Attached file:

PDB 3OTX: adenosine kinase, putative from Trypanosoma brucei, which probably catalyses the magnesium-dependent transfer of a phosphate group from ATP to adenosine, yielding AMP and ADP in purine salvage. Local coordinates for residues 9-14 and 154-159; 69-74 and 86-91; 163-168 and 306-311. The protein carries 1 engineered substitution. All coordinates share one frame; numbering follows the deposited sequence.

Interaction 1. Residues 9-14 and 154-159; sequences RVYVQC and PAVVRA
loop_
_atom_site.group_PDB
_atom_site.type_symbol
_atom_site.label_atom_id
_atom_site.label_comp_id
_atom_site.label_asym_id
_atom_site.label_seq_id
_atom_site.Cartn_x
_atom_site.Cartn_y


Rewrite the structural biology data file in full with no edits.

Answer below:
PDB 3OTX: adenosine kinase, putative from Trypanosoma brucei, which probably catalyses the magnesium-dependent transfer of a phosphate group from ATP to adenosine, yielding AMP and ADP in purine salvage. Local coordinates for residues 9-14 and 154-159; 69-74 and 86-91; 163-168 and 306-311. The protein carries 1 engineered substitution. All coordinates share one frame; numbering follows the deposited sequence.

Interaction 1. Residues 9-14 and 154-159; sequences RVYVQC and PAVVRA
loop_
_atom_site.group_PDB
_atom_site.type_symbol
_atom_site.label_atom_id
_atom_site.label_comp_id
_atom_site.label_asym_id
_atom_site.label_seq_id
_atom_site.Cartn_x
_atom_site.Cartn_y